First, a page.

The apolipoprotein (apo) E-e4 altele is a strong genetic risk factor for both sporadic and familial cases of Alzheimer's disease (AD), however, the underlying molecular mechanism is still unknown. AGEs are irreversible glucose-protein or -lipid adducts that accumulate within tissues during normal aging. We have recently reported that amyloid plaques from AD brains contain high levels of AGEs and that AGE-amyloid peptide accelerates the formation of amyloid aggregates in vitro. Immunohistochemical studies of AD brain sections revealed strong AGE-immunoreactivity which was most intense within dense reticular amyloid deposits and extracellular neurofibrillary tangles (NFT) and less intense in intracellular NFT. Double staining, using anti-AGE and antiapoE antibodies, demonstrated that AGEs co-localized to a very high degree with apoE. To explore the possible biochemical association between apoE and AGE-modified proteins, we examined the binding of human apoE to in vitroprepared and radio-labeled AGE-bovine serum albumin (AGE-8SA), using Western ligand blot analysis. Recombinant human apoE exhibited AGE-specific binding activity in presence of excess unlabeled native BSA, with the dimeric form binding better than the monomeric form. Other apolipoproteins including apo A1, B, CI and CM, or serum pymicroblobulin, did not bind the AGE-BSA ligand. Judged by quantitation of radio-ligand blots, apoE-4 exhibited significantly greater (3 fold), AGE-binding activity than the apoE-3 isotype. In summary, our results suggest that apoE may participate in aggregate formation in the AD brain by binding to AGE-modified plaque components. The possibility that enhanced binding of apoE-4 to AGE-modified amyloid components might have pathogenic consequences in AD should be further explored.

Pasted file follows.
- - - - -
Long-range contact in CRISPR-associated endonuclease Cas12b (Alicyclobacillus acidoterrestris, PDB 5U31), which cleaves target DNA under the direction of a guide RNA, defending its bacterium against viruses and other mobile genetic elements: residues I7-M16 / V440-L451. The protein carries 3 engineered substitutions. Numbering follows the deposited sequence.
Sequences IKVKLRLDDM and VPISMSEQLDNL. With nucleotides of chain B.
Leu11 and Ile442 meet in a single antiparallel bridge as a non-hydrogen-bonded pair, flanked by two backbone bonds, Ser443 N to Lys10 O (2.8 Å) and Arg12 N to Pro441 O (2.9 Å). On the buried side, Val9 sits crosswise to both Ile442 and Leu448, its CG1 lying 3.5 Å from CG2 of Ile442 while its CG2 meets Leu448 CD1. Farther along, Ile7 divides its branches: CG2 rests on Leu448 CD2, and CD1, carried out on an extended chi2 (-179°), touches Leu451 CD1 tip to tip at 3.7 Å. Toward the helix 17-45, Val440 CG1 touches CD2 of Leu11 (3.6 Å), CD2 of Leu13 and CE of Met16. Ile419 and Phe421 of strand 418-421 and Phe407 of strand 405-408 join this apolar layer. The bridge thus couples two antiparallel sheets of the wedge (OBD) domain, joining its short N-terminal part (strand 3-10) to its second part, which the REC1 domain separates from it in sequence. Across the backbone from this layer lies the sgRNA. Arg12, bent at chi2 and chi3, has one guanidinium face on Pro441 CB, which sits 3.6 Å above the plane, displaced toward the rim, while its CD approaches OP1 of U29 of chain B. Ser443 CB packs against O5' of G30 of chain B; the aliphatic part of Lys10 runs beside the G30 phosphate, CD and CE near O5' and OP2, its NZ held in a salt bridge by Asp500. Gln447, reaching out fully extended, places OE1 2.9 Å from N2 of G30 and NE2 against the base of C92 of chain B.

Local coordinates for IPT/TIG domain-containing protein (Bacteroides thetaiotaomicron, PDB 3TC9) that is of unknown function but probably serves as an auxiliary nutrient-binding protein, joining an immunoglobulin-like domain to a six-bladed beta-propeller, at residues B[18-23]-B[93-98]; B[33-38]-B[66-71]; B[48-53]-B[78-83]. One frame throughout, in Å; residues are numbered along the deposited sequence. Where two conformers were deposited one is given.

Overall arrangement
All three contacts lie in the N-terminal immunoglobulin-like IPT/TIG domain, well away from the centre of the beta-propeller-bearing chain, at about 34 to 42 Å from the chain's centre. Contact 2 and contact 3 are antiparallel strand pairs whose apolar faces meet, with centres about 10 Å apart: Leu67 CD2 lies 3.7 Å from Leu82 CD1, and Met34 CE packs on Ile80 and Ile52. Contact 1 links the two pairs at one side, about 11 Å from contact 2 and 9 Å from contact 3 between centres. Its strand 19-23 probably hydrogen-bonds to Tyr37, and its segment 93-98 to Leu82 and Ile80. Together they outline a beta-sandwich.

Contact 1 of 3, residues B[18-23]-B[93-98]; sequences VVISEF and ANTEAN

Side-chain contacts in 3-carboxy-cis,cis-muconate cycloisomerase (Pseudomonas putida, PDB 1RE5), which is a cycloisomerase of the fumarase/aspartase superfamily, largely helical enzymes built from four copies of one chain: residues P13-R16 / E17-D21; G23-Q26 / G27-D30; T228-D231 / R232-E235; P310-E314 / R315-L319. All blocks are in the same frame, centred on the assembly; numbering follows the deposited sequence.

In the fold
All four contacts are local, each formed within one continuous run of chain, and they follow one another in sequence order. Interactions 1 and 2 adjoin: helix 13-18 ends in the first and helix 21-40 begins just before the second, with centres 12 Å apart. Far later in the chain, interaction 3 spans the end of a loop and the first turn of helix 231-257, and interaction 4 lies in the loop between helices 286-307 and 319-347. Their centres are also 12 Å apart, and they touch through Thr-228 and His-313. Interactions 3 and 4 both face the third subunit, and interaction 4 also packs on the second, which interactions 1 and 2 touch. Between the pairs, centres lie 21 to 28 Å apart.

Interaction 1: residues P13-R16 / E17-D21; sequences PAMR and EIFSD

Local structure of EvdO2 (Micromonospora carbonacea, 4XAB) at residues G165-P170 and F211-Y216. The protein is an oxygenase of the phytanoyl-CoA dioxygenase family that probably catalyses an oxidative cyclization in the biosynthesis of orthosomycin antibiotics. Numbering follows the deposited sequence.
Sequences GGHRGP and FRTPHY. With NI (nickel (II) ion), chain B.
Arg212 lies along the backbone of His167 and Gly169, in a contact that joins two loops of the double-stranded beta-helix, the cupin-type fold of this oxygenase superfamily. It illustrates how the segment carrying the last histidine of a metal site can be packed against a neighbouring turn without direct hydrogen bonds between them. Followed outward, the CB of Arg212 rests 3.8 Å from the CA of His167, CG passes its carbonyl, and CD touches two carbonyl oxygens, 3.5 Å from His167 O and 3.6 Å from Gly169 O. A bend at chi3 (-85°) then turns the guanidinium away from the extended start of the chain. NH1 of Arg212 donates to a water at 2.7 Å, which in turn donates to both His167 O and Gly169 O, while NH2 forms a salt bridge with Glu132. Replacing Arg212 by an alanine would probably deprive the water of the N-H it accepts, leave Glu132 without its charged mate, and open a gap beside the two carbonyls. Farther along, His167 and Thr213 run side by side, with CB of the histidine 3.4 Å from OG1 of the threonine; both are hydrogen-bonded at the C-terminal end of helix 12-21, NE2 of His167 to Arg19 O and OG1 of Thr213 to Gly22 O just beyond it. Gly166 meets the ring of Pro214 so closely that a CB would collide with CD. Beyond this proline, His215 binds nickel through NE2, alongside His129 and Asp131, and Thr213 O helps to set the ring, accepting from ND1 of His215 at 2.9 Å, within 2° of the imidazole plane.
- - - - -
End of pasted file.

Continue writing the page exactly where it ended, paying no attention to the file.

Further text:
|Original language||English (US)|
|State||Published - Dec 1 1996|
ASJC Scopus subject areas
- Molecular Biology